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Divisions among Democrats exist just like they do among Republicans, but have largely festered beneath the surface for lack of a spokesperson to challenge the party’s economic elites. In Elizabeth Warren, grassroots Democrats may have found their champion.
A loose confederation of conservative thinkers and politicians is developing a new strategy for reaching out to the American middle class. These reformers could save the Republican Party -- if only they could win over their fellow conservatives.
American politics today are a mess, and since the distraction and paralysis of the world’s hegemon has such obvious global significance, we decided to turn our focus inward, exploring the sources and contours of the American malaise.
Three big trends -- a growing reliance on older voters, an extremist ideological turn, and an increasing internal rigidity -- have changed the Republican Party over the past decade, weakening its ability to win presidential elections and inhibiting its ability to govern.
The Tea Party and its European cousins have emerged from the enduring inability of democratic governments to satisfy their citizens’ needs. Today’s populist movements won’t subside until the legitimate grievances driving them have been addressed.
The problems with American politics today stem from the basic design of U.S. political institutions, exacerbated by increasingly hostile polarization. Unfortunately, absent some sort of major external shock, the decay is likely to continue for the foreseeable future.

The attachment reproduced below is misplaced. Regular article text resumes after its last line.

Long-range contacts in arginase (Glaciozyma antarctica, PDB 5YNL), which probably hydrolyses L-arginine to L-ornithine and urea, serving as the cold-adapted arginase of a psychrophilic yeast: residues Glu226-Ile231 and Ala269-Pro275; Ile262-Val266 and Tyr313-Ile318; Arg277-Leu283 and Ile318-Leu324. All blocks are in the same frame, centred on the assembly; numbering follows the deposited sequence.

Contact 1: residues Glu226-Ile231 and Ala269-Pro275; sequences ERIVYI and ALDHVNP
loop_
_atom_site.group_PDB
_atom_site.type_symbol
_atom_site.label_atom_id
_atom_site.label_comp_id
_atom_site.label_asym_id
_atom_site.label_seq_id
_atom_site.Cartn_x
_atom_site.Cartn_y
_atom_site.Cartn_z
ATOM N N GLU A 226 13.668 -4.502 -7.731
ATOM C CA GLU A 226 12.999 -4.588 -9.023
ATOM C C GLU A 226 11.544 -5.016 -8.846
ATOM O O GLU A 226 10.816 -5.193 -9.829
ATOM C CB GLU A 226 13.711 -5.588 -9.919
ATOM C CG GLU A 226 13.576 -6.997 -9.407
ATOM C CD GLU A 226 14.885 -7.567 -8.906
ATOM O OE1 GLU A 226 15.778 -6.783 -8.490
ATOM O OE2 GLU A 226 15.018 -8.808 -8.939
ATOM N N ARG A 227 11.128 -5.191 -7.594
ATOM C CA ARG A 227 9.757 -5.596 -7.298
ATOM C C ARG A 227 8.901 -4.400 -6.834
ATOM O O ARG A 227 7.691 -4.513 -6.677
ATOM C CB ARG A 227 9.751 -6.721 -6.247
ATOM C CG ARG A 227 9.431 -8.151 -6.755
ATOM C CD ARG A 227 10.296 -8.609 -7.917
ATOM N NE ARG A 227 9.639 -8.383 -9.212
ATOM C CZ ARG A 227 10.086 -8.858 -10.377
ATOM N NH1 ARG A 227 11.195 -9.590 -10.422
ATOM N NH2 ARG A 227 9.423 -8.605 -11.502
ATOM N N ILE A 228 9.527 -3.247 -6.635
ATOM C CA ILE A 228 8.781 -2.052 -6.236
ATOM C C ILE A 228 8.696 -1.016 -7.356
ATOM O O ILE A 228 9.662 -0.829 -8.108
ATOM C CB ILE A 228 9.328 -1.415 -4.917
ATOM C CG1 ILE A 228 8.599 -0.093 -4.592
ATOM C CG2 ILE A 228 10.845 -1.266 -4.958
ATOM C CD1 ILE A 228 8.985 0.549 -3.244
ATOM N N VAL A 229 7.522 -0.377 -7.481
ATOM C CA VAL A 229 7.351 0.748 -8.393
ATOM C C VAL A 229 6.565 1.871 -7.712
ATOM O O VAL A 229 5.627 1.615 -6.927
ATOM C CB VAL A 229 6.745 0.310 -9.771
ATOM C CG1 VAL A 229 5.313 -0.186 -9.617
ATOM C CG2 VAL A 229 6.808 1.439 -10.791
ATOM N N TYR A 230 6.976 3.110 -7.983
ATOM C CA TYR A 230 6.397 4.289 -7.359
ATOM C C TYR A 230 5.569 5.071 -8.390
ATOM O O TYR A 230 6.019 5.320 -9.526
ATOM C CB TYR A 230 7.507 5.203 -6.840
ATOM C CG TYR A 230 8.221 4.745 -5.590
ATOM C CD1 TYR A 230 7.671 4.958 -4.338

Why are gay rights advancing while organized labor retreats? Because of a long-term trend in which the American left has largely succeeded in pushing its social agenda but not its economic one.
Newly available evidence shows that the CIA engaged in pervasive political meddling and paramilitary action in Congo during the 1960s -- and that the local CIA station chief directly influenced the events that led to the death of Patrice Lumumba, the country's first democratically elected prime minister.
Conventional wisdom about the 1953 coup in Iran rests on the myth that the CIA toppled the country's democratically elected prime minister. In reality, the coup was primarily a domestic Iranian affair, and the CIA's impact was ultimately insignificant.
In 1971, the Pakistani government orchestrated a brutal military crackdown against the Bengali population in East Pakistan -- while the United States stuck by its ally Pakistan. Gary Bass's new book spotlights the “significant complicity” of U.S. President Richard Nixon and his national security adviser, Henry Kissinger, in this “forgotten genocide.”
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